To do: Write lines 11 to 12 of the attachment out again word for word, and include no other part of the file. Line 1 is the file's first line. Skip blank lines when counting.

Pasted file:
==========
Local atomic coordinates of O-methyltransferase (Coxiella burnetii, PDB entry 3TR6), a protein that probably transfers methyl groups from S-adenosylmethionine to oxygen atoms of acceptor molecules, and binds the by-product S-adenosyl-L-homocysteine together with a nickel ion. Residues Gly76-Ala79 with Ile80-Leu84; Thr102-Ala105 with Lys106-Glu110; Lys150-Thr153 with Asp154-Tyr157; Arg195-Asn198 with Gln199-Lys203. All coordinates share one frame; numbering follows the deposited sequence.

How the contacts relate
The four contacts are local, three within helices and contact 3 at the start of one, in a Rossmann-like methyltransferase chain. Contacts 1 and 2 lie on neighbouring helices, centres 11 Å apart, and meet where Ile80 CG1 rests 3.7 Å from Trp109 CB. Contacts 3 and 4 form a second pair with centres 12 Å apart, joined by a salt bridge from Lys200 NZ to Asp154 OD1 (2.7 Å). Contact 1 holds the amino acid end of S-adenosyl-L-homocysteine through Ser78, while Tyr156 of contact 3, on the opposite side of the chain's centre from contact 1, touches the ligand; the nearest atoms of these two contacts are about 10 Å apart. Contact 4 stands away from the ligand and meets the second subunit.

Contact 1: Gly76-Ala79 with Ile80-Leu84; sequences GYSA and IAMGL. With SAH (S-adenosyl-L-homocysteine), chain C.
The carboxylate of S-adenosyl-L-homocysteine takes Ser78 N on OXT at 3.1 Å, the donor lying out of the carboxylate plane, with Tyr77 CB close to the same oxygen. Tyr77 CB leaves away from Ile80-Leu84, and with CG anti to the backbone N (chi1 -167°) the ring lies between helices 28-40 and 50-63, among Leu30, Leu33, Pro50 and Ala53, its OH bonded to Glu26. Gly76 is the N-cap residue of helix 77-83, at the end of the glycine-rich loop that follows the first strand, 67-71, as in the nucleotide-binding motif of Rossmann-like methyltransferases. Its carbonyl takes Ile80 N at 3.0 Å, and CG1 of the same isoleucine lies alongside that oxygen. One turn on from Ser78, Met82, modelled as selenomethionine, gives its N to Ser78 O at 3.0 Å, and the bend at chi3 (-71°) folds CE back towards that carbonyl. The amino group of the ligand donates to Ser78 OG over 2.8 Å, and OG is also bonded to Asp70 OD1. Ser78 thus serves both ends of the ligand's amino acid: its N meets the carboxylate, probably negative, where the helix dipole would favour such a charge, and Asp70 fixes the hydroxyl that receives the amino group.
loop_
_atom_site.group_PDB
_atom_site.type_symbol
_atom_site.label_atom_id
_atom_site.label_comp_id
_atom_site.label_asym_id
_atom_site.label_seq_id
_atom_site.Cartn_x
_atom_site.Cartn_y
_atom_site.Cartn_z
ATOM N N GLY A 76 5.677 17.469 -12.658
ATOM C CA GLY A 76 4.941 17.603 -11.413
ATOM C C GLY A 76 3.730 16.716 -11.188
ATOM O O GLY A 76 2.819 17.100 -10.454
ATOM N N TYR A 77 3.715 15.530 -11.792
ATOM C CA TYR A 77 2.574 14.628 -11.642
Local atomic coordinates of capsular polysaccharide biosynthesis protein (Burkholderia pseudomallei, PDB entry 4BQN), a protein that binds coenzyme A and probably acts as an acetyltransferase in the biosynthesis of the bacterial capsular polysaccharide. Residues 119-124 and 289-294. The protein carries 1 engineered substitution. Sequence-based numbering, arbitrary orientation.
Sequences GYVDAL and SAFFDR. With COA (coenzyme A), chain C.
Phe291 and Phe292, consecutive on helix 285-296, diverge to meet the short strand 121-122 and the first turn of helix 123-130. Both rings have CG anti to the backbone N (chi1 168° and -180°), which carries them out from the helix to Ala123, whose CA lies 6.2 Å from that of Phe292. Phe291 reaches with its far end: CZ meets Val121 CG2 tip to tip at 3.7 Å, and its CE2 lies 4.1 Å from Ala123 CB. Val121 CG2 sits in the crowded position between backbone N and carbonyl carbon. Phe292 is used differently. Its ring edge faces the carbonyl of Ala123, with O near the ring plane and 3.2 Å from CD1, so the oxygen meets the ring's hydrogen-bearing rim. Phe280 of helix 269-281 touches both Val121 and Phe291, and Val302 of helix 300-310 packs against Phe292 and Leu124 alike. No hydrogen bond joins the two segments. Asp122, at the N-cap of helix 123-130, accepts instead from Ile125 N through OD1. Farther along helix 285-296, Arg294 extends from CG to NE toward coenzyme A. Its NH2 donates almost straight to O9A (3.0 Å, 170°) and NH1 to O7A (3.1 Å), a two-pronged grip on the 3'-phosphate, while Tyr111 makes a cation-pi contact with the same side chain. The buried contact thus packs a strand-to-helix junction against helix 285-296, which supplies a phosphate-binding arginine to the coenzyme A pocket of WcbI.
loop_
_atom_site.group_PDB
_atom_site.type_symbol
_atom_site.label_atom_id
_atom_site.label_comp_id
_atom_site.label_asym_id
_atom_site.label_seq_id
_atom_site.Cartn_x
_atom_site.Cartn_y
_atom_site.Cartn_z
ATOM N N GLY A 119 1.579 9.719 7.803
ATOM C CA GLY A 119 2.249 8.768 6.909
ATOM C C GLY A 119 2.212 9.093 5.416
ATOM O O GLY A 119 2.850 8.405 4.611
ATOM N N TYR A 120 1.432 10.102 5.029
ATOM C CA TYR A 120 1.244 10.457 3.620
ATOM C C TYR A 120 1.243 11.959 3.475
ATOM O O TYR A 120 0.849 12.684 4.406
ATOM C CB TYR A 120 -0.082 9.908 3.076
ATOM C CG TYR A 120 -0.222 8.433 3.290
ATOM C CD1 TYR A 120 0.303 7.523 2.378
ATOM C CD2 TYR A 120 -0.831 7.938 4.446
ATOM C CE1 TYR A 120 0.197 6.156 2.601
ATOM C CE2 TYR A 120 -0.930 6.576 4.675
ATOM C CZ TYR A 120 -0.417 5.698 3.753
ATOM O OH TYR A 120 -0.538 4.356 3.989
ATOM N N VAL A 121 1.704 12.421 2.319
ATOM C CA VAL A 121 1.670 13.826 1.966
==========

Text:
_atom_site.label_asym_id
_atom_site.label_seq_id